Home LiveTravelDestinations Nature Conservation in Horton Plains, Kandy: Preserving Sri Lanka’s Natural Heritage

Nature Conservation in Horton Plains, Kandy: Preserving Sri Lanka’s Natural Heritage

by Catalina Forbes
Horton Plains, Kandy

In the fast-paced world today, the gravity of preserving and restoring natural ecosystems cannot be overstated. Nature conservation is a meaningful economic and social investment. Horton Plains, Sri Lanka is at the top of the list of sites that need preservation because of its rich biodiversity.

The low-down on Horton Plains 

If you are a nature lover you will find many eco-friendly attractions in Kandy, the major city in the central highlands of Sri Lanka. A sustainable hub which houses many enthralling luxury hotels built with natural surroundings like Earl’s Regency, Kandy is also connected to the range of the UNESCO Heritage site, Horton Plains. Sprawling along an area of nearly 3,160 hectares, the protected site sits on an elevation of more than 2000 meters above sea level.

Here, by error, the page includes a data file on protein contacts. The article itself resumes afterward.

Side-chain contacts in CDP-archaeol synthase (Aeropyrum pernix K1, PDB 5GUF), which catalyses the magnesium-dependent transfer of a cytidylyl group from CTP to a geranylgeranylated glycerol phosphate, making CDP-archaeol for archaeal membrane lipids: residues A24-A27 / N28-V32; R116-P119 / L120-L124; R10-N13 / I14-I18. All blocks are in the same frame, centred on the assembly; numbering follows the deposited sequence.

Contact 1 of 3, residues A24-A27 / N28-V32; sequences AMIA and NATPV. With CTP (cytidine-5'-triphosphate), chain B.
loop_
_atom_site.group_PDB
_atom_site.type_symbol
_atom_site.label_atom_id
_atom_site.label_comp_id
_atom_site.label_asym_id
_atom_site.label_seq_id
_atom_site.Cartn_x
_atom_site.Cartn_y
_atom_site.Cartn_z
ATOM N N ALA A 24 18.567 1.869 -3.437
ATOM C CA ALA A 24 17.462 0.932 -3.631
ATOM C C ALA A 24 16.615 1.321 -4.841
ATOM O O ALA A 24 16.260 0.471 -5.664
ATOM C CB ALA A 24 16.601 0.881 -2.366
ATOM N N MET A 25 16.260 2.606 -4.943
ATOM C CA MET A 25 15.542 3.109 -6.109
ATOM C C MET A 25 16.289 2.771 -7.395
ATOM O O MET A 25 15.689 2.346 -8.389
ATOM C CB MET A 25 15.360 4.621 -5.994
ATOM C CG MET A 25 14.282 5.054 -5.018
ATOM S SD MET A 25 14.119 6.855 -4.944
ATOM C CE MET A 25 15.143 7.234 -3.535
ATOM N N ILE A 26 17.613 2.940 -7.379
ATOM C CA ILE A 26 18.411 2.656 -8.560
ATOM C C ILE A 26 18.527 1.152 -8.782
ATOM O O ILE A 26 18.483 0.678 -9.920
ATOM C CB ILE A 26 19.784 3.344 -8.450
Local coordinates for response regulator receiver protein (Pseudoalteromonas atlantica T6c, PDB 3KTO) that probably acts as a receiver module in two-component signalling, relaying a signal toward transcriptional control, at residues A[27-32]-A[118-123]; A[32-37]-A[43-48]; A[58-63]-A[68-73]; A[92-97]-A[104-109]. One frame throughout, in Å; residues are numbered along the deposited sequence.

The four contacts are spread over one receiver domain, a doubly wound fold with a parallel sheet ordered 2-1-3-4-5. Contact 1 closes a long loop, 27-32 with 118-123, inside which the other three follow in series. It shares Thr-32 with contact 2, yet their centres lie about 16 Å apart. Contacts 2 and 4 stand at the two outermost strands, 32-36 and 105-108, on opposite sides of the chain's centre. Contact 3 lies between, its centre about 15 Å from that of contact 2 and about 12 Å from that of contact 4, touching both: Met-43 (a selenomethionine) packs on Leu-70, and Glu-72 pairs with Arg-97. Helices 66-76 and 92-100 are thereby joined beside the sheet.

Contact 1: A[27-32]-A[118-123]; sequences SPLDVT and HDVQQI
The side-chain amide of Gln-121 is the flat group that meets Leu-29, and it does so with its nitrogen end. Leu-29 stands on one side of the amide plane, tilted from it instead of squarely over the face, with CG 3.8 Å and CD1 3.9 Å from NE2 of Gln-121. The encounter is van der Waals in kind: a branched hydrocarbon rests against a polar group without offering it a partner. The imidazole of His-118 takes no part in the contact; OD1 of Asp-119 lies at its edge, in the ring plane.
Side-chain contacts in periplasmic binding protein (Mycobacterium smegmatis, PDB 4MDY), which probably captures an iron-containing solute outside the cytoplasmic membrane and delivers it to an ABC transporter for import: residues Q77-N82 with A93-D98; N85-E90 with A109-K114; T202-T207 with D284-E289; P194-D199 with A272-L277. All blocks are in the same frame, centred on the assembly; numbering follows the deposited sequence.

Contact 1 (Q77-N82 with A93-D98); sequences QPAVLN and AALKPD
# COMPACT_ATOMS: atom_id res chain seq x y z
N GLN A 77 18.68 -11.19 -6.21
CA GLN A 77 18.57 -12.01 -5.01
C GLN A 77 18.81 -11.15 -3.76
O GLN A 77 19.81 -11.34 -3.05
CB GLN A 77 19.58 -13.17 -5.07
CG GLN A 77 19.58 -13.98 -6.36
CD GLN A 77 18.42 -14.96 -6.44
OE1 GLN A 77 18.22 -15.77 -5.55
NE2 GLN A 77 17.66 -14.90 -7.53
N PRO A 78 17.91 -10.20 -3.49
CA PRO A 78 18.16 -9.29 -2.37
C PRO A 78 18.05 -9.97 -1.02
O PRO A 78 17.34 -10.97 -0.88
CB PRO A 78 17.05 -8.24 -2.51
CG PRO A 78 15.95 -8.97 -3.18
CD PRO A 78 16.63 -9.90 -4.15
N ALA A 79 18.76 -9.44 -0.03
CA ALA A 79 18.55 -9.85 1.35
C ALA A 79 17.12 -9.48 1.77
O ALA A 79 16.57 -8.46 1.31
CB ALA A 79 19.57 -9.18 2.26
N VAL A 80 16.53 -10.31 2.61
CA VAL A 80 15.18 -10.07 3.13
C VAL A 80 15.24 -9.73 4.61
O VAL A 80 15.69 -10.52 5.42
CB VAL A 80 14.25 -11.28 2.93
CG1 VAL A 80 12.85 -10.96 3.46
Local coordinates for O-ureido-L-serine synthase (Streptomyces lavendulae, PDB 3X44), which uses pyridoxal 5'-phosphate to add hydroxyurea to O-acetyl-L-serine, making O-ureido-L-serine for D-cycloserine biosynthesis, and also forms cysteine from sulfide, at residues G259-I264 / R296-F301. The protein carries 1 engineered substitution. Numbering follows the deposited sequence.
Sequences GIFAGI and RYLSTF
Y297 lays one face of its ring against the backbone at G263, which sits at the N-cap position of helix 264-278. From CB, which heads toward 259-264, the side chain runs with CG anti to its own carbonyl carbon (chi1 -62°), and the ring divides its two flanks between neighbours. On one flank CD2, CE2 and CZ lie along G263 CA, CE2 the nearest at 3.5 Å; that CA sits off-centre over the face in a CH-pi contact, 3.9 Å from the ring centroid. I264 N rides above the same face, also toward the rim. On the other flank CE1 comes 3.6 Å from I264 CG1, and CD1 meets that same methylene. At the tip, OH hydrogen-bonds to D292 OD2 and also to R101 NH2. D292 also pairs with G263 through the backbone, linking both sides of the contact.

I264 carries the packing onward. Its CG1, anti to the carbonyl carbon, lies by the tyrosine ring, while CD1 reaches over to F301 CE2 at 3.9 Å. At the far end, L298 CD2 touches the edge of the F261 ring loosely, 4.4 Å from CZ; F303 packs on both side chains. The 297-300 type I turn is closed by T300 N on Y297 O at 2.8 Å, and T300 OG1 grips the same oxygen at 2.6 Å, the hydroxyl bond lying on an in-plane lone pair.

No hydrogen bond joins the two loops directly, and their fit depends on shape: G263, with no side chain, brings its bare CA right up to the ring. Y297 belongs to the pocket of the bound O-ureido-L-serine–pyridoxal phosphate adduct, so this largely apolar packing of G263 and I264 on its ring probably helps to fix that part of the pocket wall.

Mesmerising flora 

Renowned for its picturesque landscapes, Horton Plains is home to several endemic species of plants, some of which are not found anywhere else on Earth. Binara, a medicinal plant, the rhododendron arboreum, a woody plant which sprouts red blossoms, and the meadow rue, a herb with flowers resembling a miniature star, are some examples of the unique plants found in this biodiversity hotspot.

Endemic fauna

Sambar Deer

Sambar Deer – Image via Flickr

Mammals like the Sri Lankan sambar deer, the largest of its kind found on the island, the purple-faced langur, the Sri Lankan leopard, the wild boar, the Horton Plains slender loris and the rusty-spotted cat can be spotted in this setting. Birds including the Sri Lanka whistling thrush, the Sri Lanka white-eye, the yellow-eared bulbul and the Sri Lanka junglefowl can be found in the park.

Conservation efforts 

Despite being a protected zone, many of the flora and fauna in Horton Plains are under threat mainly due to human activity. Visitors to the site engage in destructive schemes like logging, grazing and uprooting herbs. Steps have been taken to deforest the area and penalise those who engage in illegitimate activities. However, there is still more to be done to truly preserve this site and safeguard it for future generations.

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